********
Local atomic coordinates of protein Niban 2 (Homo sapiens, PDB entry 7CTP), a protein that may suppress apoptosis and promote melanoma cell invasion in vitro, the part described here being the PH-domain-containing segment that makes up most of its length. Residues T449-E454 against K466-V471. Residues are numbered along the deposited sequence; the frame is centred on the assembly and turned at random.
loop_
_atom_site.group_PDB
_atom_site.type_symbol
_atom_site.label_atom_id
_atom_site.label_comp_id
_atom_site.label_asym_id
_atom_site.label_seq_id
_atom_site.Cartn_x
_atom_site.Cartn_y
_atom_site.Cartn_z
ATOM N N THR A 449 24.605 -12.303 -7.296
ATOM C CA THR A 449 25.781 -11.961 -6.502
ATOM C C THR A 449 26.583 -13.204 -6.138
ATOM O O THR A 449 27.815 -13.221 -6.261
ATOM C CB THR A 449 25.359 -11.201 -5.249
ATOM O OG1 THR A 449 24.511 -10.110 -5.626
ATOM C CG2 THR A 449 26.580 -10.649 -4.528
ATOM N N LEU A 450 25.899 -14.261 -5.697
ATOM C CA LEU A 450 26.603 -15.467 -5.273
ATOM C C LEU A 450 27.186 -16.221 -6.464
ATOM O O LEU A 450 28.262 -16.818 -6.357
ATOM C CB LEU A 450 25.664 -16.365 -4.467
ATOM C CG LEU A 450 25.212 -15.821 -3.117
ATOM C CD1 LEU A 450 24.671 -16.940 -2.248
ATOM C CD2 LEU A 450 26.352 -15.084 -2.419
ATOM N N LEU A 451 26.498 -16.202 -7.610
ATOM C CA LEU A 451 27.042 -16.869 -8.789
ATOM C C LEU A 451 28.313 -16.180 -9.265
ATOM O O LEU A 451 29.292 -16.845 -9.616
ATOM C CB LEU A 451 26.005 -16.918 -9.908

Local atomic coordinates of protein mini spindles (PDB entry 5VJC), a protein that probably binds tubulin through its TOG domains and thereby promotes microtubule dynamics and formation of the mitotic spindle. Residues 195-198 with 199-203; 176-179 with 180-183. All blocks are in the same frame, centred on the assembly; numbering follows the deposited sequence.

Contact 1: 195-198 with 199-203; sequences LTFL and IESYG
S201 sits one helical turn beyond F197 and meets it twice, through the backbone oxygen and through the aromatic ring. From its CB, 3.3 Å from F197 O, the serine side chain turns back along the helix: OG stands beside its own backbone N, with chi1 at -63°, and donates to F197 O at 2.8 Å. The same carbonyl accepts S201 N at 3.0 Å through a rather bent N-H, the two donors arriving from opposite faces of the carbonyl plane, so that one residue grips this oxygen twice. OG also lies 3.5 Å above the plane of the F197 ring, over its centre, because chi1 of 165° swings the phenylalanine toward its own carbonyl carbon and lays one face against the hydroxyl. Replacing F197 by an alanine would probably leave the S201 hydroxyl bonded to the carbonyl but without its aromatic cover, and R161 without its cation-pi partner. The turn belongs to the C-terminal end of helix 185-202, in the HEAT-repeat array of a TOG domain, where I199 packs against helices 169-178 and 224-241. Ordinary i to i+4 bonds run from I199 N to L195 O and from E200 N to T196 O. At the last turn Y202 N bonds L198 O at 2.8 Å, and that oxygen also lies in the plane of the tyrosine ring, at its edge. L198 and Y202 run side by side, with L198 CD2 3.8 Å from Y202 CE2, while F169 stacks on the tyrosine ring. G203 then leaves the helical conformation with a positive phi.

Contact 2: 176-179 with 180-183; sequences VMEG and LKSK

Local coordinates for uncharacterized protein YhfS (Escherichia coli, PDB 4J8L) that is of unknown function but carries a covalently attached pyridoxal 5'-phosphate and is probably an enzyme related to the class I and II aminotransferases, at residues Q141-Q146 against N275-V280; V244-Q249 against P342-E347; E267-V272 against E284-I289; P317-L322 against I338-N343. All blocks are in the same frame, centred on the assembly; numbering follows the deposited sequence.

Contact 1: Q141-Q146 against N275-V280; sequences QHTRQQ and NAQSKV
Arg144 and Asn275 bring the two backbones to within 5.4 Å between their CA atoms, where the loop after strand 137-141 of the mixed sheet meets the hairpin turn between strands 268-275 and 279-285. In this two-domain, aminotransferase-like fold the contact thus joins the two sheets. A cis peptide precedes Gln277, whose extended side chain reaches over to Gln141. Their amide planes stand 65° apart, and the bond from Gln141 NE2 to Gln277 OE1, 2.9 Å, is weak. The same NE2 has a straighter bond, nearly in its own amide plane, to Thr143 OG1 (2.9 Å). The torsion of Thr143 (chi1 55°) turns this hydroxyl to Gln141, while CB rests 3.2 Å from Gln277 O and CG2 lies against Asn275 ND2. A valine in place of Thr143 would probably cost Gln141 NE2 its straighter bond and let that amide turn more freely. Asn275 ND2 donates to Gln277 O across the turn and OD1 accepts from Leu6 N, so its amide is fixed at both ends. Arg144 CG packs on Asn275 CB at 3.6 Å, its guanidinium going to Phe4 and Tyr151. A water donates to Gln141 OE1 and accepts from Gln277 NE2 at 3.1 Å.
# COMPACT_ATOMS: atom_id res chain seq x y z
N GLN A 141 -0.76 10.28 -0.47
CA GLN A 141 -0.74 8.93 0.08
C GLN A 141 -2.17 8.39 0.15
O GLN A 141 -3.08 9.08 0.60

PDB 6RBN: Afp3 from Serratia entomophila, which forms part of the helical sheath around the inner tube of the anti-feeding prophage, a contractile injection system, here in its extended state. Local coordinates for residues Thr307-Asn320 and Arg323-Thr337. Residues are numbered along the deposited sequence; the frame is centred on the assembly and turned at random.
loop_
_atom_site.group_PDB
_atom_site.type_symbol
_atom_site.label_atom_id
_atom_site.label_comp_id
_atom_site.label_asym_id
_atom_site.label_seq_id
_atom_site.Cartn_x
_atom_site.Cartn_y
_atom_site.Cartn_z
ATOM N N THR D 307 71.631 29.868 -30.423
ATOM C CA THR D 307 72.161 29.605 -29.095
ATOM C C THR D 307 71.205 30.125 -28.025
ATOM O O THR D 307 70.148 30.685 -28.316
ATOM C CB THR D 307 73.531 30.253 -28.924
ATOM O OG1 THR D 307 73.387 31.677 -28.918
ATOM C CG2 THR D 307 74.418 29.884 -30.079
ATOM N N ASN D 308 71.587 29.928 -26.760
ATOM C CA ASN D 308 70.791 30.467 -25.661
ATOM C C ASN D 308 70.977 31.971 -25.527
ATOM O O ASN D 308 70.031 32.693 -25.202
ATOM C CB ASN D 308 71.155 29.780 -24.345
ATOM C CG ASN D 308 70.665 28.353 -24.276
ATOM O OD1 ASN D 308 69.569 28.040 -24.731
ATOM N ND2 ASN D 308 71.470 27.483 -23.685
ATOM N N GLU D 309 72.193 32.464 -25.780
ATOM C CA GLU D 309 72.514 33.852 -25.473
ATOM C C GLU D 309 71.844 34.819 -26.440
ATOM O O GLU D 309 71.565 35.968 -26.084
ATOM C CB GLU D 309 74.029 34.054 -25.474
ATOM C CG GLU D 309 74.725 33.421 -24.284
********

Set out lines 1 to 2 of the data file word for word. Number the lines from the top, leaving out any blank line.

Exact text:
Local atomic coordinates of protein Niban 2 (Homo sapiens, PDB entry 7CTP), a protein that may suppress apoptosis and promote melanoma cell invasion in vitro, the part described here being the PH-domain-containing segment that makes up most of its length. Residues T449-E454 against K466-V471. Residues are numbered along the deposited sequence; the frame is centred on the assembly and turned at random.
loop_